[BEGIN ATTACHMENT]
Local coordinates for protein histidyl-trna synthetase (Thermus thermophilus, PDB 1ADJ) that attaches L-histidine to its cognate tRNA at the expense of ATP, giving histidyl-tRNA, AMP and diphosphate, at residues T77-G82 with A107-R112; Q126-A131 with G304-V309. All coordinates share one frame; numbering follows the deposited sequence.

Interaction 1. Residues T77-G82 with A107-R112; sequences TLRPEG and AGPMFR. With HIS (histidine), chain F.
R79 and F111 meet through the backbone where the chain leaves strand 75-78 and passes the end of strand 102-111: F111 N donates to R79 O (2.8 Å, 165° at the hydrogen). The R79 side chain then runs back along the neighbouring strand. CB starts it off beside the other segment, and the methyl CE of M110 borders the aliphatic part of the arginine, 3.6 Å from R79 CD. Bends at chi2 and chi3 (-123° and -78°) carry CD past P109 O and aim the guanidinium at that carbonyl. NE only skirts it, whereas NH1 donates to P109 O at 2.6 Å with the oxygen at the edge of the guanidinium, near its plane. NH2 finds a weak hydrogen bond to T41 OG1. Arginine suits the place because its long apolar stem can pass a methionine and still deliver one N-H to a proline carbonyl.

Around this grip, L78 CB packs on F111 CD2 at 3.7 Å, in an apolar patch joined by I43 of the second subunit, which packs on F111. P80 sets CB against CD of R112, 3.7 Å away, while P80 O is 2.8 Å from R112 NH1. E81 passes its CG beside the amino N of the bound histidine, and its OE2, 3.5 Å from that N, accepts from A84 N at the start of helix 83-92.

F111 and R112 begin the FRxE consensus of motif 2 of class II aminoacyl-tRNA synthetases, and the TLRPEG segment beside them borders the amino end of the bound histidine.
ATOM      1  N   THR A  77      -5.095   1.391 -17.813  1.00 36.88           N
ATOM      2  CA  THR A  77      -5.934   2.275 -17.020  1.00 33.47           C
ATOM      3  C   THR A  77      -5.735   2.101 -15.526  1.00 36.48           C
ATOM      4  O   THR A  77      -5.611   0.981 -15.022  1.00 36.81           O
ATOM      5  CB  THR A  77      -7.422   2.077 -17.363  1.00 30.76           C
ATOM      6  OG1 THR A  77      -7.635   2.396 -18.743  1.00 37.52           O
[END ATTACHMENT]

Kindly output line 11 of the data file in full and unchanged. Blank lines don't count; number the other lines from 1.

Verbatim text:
ATOM      6  OG1 THR A  77      -7.635   2.396 -18.743  1.00 37.52           O